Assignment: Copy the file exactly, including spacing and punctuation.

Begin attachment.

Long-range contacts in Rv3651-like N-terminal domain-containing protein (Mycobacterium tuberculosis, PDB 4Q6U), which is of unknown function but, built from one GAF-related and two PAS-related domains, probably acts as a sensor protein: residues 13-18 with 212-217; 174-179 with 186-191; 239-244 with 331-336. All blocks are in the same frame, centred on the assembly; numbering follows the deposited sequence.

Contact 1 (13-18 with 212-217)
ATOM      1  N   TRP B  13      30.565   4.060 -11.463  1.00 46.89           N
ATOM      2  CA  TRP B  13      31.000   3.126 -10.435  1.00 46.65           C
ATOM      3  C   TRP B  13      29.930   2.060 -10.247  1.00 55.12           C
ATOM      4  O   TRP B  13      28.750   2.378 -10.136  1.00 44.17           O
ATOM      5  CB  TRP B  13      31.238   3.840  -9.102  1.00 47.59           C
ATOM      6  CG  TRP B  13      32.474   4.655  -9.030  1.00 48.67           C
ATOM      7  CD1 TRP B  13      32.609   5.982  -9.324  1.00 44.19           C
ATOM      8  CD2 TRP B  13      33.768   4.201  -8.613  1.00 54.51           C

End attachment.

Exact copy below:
Long-range contacts in Rv3651-like N-terminal domain-containing protein (Mycobacterium tuberculosis, PDB 4Q6U), which is of unknown function but, built from one GAF-related and two PAS-related domains, probably acts as a sensor protein: residues 13-18 with 212-217; 174-179 with 186-191; 239-244 with 331-336. All blocks are in the same frame, centred on the assembly; numbering follows the deposited sequence.

Contact 1 (13-18 with 212-217)
ATOM      1  N   TRP B  13      30.565   4.060 -11.463  1.00 46.89           N
ATOM      2  CA  TRP B  13      31.000   3.126 -10.435  1.00 46.65           C
ATOM      3  C   TRP B  13      29.930   2.060 -10.247  1.00 55.12           C
ATOM      4  O   TRP B  13      28.750   2.378 -10.136  1.00 44.17           O
ATOM      5  CB  TRP B  13      31.238   3.840  -9.102  1.00 47.59           C
ATOM      6  CG  TRP B  13      32.474   4.655  -9.030  1.00 48.67           C
ATOM      7  CD1 TRP B  13      32.609   5.982  -9.324  1.00 44.19           C
ATOM      8  CD2 TRP B  13      33.768   4.201  -8.613  1.00 54.51           C